House Dems deeply divided over Obama tax plan
Democratic leaders committed to Obama's proposal were hearing Wednesday from endangered lawmakers who fear that raising taxes on anyone in a weak economy could be politically lethal.
"Don't raise taxes in a recession," said Rep. Earl Pomeroy, D-N.D.
House Majority Leader Steny Hoyer said Wednesday he was open to discussing alternatives to break the logjam, but he made it clear he supports the president's plan.
"We are absolutely committed to making sure that middle income people don't have their taxes increased," said Hoyer, a Maryland Democrat. "I'm always, as you know, prepared to discuss alternatives so that we can move forward."
The most sweeping tax cuts in a generation are due to expire at the end of the year, affecting taxpayers at every income level. Obama wants to make the tax cuts permanent for individuals making less than $200,000 and married couples making less than $250,000.
Republicans and a growing number of Democrats want to extend all the tax cuts, at least temporarily.
House Democrats gathered together Tuesday night to discuss a poll showing that extending tax cuts for middle-income earners was a winning strategy for the party.
House Speaker Nancy Pelosi made the case that Obama's plan was "good policy and good politics," her spokesman said.
Not everyone was convinced. A group of moderate and conservative House Democrats was collecting signatures on a letter calling for Democratic leaders to offer a bill extending tax cuts for all Americans.
"We are in listening mode," said Rep. Chris Van Hollen of Maryland, who heads the House Democrats' campaign committee.
A fuller discussion was expected at the House Democrats' weekly meeting Wednesday, but it was canceled.
This was not the debate Democrats wanted as the midterm election season opened. The plan was to make an extension of the middle-class tax cuts the party's closing argument — against Republicans, not each other — as voters began to focus on whether they trust Democrats to improve the ailing economy enough to reward them with control of Congress for another two years.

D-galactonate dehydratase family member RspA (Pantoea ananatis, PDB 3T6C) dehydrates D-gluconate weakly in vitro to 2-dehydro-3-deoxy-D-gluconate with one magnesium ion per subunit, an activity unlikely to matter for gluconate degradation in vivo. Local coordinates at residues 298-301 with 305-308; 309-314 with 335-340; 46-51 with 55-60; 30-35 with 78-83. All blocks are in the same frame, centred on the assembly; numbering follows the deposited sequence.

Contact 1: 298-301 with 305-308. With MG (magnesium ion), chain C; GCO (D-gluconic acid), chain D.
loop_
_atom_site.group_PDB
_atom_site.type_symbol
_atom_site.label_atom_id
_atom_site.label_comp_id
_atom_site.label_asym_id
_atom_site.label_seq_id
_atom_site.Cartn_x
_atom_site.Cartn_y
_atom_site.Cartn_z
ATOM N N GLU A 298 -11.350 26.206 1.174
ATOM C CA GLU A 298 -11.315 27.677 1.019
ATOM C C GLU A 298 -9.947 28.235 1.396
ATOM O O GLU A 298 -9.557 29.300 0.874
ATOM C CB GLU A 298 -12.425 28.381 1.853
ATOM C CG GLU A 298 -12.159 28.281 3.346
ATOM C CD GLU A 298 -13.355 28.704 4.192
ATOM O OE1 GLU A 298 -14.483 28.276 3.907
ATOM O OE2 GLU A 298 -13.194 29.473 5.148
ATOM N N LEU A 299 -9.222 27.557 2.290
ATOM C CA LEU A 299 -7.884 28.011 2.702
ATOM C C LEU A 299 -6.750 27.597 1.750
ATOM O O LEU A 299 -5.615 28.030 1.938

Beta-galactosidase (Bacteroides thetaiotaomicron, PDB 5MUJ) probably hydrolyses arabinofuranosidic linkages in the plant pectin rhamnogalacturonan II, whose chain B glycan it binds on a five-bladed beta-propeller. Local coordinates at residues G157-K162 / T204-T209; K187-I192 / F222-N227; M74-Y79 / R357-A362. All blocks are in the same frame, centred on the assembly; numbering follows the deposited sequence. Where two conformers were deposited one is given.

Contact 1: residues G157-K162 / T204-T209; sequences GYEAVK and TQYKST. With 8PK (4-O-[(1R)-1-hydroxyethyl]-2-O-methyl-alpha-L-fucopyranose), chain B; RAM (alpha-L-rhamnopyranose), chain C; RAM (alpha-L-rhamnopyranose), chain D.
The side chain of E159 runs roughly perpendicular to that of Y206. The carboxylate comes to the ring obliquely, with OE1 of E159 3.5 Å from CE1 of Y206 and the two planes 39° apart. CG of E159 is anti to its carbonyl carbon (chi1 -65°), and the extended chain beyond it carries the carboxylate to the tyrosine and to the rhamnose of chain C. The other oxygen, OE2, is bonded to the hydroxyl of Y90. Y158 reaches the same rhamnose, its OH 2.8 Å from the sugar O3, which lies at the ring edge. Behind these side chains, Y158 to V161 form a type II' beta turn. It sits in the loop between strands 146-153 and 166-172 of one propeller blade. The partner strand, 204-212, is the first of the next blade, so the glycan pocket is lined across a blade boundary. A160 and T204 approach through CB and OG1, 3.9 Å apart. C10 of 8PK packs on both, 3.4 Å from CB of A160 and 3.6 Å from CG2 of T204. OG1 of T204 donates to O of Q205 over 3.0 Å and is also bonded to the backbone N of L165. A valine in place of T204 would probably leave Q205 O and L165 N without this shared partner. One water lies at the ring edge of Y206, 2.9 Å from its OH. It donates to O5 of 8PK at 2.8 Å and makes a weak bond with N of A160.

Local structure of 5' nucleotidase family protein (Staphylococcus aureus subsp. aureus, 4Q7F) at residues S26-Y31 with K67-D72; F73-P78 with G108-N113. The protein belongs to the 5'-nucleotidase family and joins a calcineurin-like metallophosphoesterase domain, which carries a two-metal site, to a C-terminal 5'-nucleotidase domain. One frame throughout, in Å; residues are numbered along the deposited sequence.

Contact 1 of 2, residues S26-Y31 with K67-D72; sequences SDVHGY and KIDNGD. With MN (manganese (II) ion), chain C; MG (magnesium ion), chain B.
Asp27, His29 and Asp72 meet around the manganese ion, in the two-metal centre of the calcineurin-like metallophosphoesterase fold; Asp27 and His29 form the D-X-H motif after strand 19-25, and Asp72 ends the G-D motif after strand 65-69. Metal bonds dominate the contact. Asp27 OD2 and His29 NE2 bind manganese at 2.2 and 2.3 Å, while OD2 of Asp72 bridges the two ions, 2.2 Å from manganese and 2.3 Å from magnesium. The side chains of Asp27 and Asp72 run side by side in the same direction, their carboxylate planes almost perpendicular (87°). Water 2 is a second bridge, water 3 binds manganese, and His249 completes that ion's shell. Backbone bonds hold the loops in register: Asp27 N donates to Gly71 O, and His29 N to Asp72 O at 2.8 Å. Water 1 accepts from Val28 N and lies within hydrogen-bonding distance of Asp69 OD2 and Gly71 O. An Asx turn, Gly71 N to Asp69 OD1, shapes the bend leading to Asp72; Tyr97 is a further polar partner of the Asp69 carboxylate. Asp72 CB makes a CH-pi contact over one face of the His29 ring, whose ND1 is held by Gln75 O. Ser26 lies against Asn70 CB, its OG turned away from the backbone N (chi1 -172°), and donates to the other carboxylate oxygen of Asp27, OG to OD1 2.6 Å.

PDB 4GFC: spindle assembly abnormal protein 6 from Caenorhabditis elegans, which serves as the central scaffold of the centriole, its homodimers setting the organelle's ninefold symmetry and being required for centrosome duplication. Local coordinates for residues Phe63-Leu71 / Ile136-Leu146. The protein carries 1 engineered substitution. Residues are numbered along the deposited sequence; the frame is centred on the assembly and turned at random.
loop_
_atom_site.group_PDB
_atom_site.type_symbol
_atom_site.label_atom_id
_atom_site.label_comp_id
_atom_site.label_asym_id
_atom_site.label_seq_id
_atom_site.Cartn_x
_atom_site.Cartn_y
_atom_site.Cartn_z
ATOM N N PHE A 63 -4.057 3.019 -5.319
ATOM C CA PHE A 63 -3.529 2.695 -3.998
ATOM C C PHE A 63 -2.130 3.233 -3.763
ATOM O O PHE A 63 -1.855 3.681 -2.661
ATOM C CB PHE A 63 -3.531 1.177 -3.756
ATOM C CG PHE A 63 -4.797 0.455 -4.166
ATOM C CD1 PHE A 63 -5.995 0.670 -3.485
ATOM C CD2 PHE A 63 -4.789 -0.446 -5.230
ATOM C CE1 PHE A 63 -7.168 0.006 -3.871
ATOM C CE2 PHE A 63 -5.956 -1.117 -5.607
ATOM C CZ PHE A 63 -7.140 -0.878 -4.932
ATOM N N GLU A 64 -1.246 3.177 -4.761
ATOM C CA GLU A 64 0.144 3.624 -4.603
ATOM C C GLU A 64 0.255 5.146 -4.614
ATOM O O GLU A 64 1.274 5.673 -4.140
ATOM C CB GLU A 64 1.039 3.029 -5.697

Instead, Democrats who already have cast tough votes on bills overhauling the nation's health care and financial regulatory systems are questioning the wisdom of debating a pocketbook issue just when voters are starting to pay attention to the election.
All 435 seats in the House, 37 in the Senate and the Democratic majorities in both are on the line.
The rift among Democrats contrasts with strong unity among Republicans in supporting a full renewal of all tax cuts, regardless of income, despite a 10-year cost to the government of about $700 billion above Obama's plan. Still, House Republican leader John Boehner said over the weekend he would vote to extend the relief only for middle-income Americans if that were the only option available.
Some House Democrats, particularly moderates facing difficult re-election battles in districts carried by GOP presidential nominee John McCain two years ago, agree with a proposal offered by Republicans for a short-term renewal of all of the Bush-era tax cuts.
"We look forward to working with you to extend all income tax rates," a small group of conservative-to-moderate House Democrats wrote in a draft letter to party leaders as lawmakers trickled back into town Tuesday from their summer break.
Democratic Reps. Jim Matheson of Utah, Melissa Bean of Illinois and Glenn Nye of Virginia were circulating the letter for more signatures and were picking up support.
On the Senate side, Sen. Dick Durbin of Illinois said most Democrats support Obama's plan to allow income tax rates on family income exceeding $250,000 to rise to as high as 39.6 percent. But he also said some want to raise the amount of income exempted from the higher rates above the $250,000 figure called for by Obama — while not advocating a full renewal for, say, millionaires.
"Some people think it should go beyond $250,000, but how much and for what period of time is still being debated," Durbin told reporters Tuesday.
The cost of extending the tax cuts for everyone for the next 10 years would approach $4 trillion, according to congressional estimates. Eliminating the breaks for the top earners would reduce that bill by about $700 billion. A one-year extension of the lower rates for high-income earners would cost the government $39 billion.
Associated Press writer Andrew Taylor contributed to this report.